the film
Commentaries and editorials

Reclaim Salmon by Reclaiming
the Snake River

by Tom Crisp
Everett Herald, August 24, 2020

Graphic: Temperatures in the Lower Snake River regularly exceed Clean Water Act standards.  In 2014, 99% of Idaho's Sockeye adults failed to return to their natal lakes.  The thermal block from the Snake River, caused the death of most Canada bound Sockeye as well.

I cheered when I read The Herald's Aug. 9 editorial that the debate about the lower Snake River dams is far from over. This is particularly important for sport, commercial and tribal anglers, and the many residents across Washington who value salmon. The federal process has failed us. Some interest groups are digging in, holding on to the past, rather than finding solutions for the future.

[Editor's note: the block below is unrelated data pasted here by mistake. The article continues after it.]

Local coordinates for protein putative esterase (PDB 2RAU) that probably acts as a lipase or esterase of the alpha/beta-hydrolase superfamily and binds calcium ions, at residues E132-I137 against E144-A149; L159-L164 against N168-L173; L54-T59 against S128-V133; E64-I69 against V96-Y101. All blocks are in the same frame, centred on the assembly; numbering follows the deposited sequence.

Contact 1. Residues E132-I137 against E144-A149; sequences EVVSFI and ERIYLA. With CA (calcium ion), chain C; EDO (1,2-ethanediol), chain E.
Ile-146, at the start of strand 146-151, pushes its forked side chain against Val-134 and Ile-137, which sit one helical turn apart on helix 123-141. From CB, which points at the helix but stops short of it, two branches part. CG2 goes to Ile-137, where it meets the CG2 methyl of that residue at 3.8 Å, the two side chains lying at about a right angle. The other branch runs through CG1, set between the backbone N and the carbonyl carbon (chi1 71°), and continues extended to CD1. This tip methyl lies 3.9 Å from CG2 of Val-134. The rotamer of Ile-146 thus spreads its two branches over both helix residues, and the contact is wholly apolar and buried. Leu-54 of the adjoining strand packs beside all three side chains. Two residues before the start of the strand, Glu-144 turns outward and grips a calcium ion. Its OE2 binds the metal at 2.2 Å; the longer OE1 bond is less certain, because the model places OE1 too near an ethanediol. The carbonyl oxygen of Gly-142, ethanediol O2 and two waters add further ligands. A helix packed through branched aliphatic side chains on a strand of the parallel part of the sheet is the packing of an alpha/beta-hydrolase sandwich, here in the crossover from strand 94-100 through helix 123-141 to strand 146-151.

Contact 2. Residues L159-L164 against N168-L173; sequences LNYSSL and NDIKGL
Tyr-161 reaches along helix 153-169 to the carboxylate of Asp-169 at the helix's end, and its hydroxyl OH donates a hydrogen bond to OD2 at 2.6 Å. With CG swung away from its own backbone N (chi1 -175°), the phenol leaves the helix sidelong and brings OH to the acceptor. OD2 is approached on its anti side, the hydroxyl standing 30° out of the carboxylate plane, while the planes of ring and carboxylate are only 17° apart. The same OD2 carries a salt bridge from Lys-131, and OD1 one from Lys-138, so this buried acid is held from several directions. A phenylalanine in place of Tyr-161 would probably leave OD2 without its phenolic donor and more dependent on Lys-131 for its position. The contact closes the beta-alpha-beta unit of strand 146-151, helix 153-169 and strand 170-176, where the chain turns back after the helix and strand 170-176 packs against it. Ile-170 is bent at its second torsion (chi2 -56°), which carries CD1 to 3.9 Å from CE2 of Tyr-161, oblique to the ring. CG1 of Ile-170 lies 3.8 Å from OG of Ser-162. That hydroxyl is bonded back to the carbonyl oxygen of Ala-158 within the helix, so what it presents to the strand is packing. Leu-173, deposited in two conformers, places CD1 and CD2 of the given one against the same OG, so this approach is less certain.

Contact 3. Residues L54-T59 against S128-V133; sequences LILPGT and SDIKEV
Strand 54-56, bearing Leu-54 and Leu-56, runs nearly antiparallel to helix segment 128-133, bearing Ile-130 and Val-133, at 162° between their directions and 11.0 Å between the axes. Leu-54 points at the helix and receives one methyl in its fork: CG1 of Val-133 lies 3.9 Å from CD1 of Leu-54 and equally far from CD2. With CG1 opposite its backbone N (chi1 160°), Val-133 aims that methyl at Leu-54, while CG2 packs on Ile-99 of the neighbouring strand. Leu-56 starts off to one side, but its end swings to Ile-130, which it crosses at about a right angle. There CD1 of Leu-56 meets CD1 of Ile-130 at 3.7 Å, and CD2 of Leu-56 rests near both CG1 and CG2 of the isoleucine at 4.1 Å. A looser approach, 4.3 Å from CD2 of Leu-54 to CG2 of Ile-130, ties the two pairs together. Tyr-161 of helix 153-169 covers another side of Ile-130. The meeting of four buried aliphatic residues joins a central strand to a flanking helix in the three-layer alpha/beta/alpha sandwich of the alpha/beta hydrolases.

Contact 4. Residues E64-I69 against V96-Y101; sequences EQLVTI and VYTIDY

We must scrutinize decisions made seven decades ago. What might have seemed like a bargain --cheap energy -- now has a steep price. If we sink major funding into the scheduled replacement of turbines and other planned expenditures to extend the life of the dams, river water temperatures will continue to rise and kill the salmon that bring jobs, revenue and recreation to Washington state.

Some say that the removal of Snake River dams is an expensive and insurmountable task. It's not. It has succeeded elsewhere and is worth doing.

In lieu of dams, modern technology such as solar and wind power deliver clean energy, and are getting less expensive. And there are feasible alternatives for transportation and irrigation concerns.

Here in Snohomish County, the Snake River dams are out of sight. However we, and citizens across Washington can't escape their impact. We need to recover the Snake River and recover our iconic salmon, not condemn them to extinction.

Tom Crisp, Everett
Reclaim Salmon by Reclaiming the Snake River
Everett Herald, August 24, 2020

See what you can learn

learn more on topics covered in the film
see the video
read the script
learn the songs
discussion forum
salmon animation